Saturday morning I listened carefully to Bishop Katharine’s talk to the 815 staff. Frankly, I found it hard to see what the fuss was about. I wrote a thoughtful response to a post by Grimakin at Father Jake’s and then I had problems connecting to the internet. Life intervened again and by the time I got back to the computer the thread at Jake’s had moved so far along that I decided to post my thoughts here.
As I said, I listened carefully to Bishop Katharine’s talk to the 815 staff. This is what I did not post at Jake’s:
I found Bishop Katharine's talk helpful.(I apologize for the format of this post – preserving my early drafts and all – but this is a blog after all, not an essay.)
Unlike Grimalkin, I didn't hear “platitudes delivered in a motherly tone." And I didn't hear a speech to the whole Episcopal Church. I heard a report to the staff at 815, which the entire TEC (not to mention the world) has the privilege of overhearing.
It occurs to me, and I hope no one takes this as snarky, that we are so used to "spin" that we find it hard to interpret a talk that cannot be completely candid -- KJS is, by virtue of her office, constrained from revealing everything that she is personally thinking about this matter.
She said more than once that she didn't know what response the church (TEC) would decide to give to the primates.
She hinted at some of the downside of saying NO and at some of the possible upside of saying YES. Both of these were expressed in terms of effects within the AC and not in terms of effects within TEC. I think it would be helpful if she would also address the upside of saying NO and the downside of saying YES, both on the AC and within TEC. Yet I am heartened that she did not try to preempt the conversation that must now take place within TEC.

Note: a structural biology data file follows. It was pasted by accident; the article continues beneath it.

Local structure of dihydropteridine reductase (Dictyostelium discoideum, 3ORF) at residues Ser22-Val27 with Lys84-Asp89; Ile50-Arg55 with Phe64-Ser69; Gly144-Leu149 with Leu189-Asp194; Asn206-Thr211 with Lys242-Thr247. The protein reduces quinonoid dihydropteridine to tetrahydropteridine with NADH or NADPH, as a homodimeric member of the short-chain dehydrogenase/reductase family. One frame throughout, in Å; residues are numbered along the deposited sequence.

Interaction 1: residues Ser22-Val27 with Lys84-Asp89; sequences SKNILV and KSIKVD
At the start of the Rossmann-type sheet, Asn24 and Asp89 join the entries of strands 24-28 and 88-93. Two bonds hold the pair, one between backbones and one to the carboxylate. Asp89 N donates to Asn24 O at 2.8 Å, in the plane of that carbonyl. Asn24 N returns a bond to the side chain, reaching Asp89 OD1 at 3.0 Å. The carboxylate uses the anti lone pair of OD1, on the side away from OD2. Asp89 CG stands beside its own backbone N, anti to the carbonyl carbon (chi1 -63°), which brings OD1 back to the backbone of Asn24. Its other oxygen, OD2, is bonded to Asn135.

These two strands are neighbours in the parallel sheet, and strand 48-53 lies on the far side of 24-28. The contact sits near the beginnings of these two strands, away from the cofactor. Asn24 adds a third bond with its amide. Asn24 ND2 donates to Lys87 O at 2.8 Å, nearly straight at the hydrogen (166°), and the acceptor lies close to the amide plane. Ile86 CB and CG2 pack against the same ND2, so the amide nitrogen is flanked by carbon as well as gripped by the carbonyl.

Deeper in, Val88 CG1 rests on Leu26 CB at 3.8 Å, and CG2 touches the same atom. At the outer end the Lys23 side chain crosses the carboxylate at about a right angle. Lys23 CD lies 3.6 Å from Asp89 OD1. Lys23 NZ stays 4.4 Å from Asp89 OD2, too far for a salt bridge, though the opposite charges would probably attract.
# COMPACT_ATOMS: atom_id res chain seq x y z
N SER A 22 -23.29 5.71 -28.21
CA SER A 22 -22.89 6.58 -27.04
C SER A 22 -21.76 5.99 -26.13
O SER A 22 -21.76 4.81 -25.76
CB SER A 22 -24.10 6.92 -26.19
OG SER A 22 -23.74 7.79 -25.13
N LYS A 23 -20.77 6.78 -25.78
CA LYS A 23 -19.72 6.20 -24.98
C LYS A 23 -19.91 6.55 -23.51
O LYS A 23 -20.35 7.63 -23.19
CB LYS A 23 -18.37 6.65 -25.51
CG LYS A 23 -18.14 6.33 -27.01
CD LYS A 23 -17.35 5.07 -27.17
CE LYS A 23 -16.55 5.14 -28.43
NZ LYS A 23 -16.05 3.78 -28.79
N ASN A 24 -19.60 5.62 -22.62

In the short term, I am not terribly hopeful. It seems to me that the costs of a either a NO or a YES are very high. And that is the source of much of the anger and depression I have heard this week.
Then I finally read A Season of Fasting. I still couldn’t really put my finger on what others were hearing that I wasn’t hearing. Late Saturday afternoon, ENS sent out a story on KJS’s talk to the staff. In looking at what Mary Frances Schojnberg lifted up in that article, I began to see more clearly what is bothering people. Unless I’m wrong, people are more bothered by what isn’t there than by what is there. But that is precisely what she doesn’t say that I find heartening about her statements.
It would be improper for Bishop Katharine to say to the other Primates “We cannot comply with this request.” She would be pretending to an authority TEC does not give to our Presiding Bishop. But it would be equally improper for her to say to us in TEC “Let’s tell the Primates we cannot comply with this request,” or, God forbid, "Let's give them what they want." At least at this point, that is not her role.
I do not see Bishop Katharine as advocating for either a YES or a NO. And so I remain hopeful about her leadership.